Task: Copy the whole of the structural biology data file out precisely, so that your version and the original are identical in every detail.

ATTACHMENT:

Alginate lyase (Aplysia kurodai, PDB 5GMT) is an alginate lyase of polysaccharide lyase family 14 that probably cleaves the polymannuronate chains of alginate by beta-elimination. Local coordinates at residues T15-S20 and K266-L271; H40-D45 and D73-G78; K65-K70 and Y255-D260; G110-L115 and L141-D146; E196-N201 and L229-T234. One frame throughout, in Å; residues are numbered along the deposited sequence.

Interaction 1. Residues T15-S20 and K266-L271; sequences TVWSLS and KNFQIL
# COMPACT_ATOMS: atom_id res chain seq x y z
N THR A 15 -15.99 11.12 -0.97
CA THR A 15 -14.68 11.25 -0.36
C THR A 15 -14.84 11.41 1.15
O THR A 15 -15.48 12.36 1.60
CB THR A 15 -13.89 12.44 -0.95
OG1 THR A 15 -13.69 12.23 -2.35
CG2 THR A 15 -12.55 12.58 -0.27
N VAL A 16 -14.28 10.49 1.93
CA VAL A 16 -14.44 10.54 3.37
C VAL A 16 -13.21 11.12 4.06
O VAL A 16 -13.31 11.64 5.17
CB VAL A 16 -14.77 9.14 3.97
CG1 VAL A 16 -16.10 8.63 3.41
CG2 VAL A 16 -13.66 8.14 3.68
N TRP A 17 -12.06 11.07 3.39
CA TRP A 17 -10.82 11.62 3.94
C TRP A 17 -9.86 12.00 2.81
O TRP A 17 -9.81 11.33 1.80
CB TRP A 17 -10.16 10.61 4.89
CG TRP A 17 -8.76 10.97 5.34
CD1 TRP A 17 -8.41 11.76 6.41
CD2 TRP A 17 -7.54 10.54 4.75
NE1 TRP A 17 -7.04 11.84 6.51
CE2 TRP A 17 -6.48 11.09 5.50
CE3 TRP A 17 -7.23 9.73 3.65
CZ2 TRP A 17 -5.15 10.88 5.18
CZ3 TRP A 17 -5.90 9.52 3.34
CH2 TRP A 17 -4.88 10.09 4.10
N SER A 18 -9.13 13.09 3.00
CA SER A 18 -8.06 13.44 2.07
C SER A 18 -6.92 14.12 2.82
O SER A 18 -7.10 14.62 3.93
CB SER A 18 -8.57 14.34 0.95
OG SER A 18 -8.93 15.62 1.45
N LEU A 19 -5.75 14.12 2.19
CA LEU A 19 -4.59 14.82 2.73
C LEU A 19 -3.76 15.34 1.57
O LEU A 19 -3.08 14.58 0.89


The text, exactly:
Alginate lyase (Aplysia kurodai, PDB 5GMT) is an alginate lyase of polysaccharide lyase family 14 that probably cleaves the polymannuronate chains of alginate by beta-elimination. Local coordinates at residues T15-S20 and K266-L271; H40-D45 and D73-G78; K65-K70 and Y255-D260; G110-L115 and L141-D146; E196-N201 and L229-T234. One frame throughout, in Å; residues are numbered along the deposited sequence.

Interaction 1. Residues T15-S20 and K266-L271; sequences TVWSLS and KNFQIL
# COMPACT_ATOMS: atom_id res chain seq x y z
N THR A 15 -15.99 11.12 -0.97
CA THR A 15 -14.68 11.25 -0.36
C THR A 15 -14.84 11.41 1.15
O THR A 15 -15.48 12.36 1.60
CB THR A 15 -13.89 12.44 -0.95
OG1 THR A 15 -13.69 12.23 -2.35
CG2 THR A 15 -12.55 12.58 -0.27
N VAL A 16 -14.28 10.49 1.93
CA VAL A 16 -14.44 10.54 3.37
C VAL A 16 -13.21 11.12 4.06
O VAL A 16 -13.31 11.64 5.17
CB VAL A 16 -14.77 9.14 3.97
CG1 VAL A 16 -16.10 8.63 3.41
CG2 VAL A 16 -13.66 8.14 3.68
N TRP A 17 -12.06 11.07 3.39
CA TRP A 17 -10.82 11.62 3.94
C TRP A 17 -9.86 12.00 2.81
O TRP A 17 -9.81 11.33 1.80
CB TRP A 17 -10.16 10.61 4.89
CG TRP A 17 -8.76 10.97 5.34
CD1 TRP A 17 -8.41 11.76 6.41
CD2 TRP A 17 -7.54 10.54 4.75
NE1 TRP A 17 -7.04 11.84 6.51
CE2 TRP A 17 -6.48 11.09 5.50
CE3 TRP A 17 -7.23 9.73 3.65
CZ2 TRP A 17 -5.15 10.88 5.18
CZ3 TRP A 17 -5.90 9.52 3.34
CH2 TRP A 17 -4.88 10.09 4.10
N SER A 18 -9.13 13.09 3.00
CA SER A 18 -8.06 13.44 2.07
C SER A 18 -6.92 14.12 2.82
O SER A 18 -7.10 14.62 3.93
CB SER A 18 -8.57 14.34 0.95
OG SER A 18 -8.93 15.62 1.45
N LEU A 19 -5.75 14.12 2.19
CA LEU A 19 -4.59 14.82 2.73
C LEU A 19 -3.76 15.34 1.57
O LEU A 19 -3.08 14.58 0.89